On episode two of RHONJ: Teresa Checks In, attorney James J. Leonard Jr. asked Joe whether the mechanism has a motor. Then the founder of the Leonard Law Group posed the following questions: “This thing is not registered? It doesn’t need to be registered? You got a helmet for it?” What did you think of Joe’s response and these questions?
Some posters commented that Joe did not violate the order since he operated, without a helmet, a moped on private property. However this private versus public distinction is legally irrelevant. Courts have overwhelmingly opted to apply a broad interpretation of the laws so that a person with a suspended license is prohibited from driving anywhere in the State of New Jersey, including on private streets or private property. Stated another way, it is NOT acceptable to drive on private property with a suspended license.
The statute itself makes no distinction between operating a vehicle on public roads or private property, as both are forbidden. “No person whose motor vehicle registration has been revoked shall operate or permit the operation of such motor vehicle during the period of such revocation,” denotes N.J.S.A. 39:3-40.
New Jersey does not have temporary, provisional or “work” licenses that permit drivers whose licenses have been suspended or revoked to lawfully operate a motor vehicle during certain hours of the day. A suspended driver in the State of New Jersey cannot drive at all for any reason, including to seek medical attention for a life-threatening emergency or to drive in a remote area where there is no public transportation. Those looking for exceptions need not break the law in the first place. If a motorist loses his/her license for any reason, driving is not permitted until the period of suspension ends and the motorist receives a notice of restoration, according to the New Jersey Driver Manual. If one is caught driving while their license is suspended, he/she could face hefty fines and possible jail time.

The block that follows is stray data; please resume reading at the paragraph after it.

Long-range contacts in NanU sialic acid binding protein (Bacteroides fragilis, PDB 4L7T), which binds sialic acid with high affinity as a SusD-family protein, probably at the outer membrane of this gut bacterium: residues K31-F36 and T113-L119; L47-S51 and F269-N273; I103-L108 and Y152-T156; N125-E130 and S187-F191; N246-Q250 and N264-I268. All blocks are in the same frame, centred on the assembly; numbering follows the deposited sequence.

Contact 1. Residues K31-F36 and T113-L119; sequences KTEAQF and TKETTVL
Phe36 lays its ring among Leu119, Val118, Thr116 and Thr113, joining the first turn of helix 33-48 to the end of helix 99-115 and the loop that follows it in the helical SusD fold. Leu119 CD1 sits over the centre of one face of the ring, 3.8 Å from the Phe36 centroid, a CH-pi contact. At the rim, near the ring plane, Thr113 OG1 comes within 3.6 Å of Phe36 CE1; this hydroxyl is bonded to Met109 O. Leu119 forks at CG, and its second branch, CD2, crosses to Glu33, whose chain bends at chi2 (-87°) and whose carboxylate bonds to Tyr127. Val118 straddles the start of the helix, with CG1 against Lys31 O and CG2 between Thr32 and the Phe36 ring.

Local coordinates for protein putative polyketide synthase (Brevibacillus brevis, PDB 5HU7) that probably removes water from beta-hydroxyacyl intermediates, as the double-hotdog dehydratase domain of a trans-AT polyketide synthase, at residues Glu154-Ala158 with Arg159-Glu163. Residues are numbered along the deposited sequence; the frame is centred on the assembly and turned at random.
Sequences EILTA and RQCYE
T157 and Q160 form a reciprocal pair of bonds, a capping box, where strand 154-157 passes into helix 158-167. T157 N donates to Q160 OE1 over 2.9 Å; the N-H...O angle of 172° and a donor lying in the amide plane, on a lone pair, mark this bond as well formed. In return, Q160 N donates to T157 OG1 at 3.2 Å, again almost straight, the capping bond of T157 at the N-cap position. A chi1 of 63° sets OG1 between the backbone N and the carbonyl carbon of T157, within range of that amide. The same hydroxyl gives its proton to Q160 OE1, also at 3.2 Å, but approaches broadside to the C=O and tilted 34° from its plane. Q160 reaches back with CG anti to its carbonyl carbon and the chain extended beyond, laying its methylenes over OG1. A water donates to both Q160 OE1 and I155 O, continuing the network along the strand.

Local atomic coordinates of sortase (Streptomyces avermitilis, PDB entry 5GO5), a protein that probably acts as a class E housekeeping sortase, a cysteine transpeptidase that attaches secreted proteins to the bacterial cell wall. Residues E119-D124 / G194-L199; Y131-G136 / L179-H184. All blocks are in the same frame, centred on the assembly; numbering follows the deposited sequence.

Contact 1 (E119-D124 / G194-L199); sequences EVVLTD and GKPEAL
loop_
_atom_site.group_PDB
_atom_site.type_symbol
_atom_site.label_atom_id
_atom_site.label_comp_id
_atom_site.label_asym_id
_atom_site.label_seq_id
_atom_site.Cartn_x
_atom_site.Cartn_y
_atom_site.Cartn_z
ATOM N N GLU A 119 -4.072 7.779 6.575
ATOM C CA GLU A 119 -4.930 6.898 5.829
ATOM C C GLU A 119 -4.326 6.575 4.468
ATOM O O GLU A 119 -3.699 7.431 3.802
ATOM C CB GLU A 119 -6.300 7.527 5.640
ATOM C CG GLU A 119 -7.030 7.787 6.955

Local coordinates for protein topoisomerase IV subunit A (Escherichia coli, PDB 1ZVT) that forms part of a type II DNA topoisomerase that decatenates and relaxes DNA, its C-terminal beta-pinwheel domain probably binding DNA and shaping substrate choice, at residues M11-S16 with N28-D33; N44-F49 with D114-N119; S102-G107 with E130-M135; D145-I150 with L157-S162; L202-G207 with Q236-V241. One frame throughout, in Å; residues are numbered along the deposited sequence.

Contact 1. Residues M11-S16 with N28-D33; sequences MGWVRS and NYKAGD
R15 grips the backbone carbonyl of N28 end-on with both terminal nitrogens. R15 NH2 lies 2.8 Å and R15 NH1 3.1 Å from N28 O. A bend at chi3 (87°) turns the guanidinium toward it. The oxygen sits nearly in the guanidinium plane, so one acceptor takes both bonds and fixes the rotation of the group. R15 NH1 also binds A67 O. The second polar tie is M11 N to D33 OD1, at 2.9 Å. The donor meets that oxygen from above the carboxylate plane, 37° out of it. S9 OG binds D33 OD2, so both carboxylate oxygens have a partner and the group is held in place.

I want All About The Tea readers to consider the forest through the “Tre Huggers” here: Is Joe testing the boundaries of Judge Jacobs’ order? If you get close to the edge, you just might fall off of it.
No matter the method, it’s infuriating when people push against a rational structure set by the legal system. It is akin to children testing their limits. Adults should inherently know to accept limits, an important skill learned and fostered during adolescence. Those children who do not learn where to draw the line perpetually get into hot water because they are always trying to establish a hierarchy of power (with them at the top); gain control; assert their needs to the detriment of others; and get what’s important to them at all costs since there is a lack of impulse control. But freedom occurs when boundaries are established and followed.
What I want to impress upon posters is that the risk is not worth the reward. Driving a moped, without a helmet, could have legally harmful consequences. At this point in time, Joe should act with complete deference to the judge’s orders. He should be a model citizen, and anything less threatens the integrity of his future legal arguments. Besides, the judicial process cannot work effectively to serve the public unless those under its authority respect the law.
Whether Joe driving a moped violated the court’s order is relevant but perhaps not more so than the fact that he is walking a legal tightrope. Grab your gavel, join the conversation, and let us know what you think.
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Stacy Slotnick, Esq. holds a J.D., cum laude, from Touro Law Center and a B.A., summa cum laude, from the University of Massachusetts Amherst. She performs a broad range of duties as an entertainment lawyer, including drafting and negotiating contracts; addressing and litigating trademark, copyright, and other IP issues; and directing the strategy and implementation of public relations, blogging, and social media campaigns.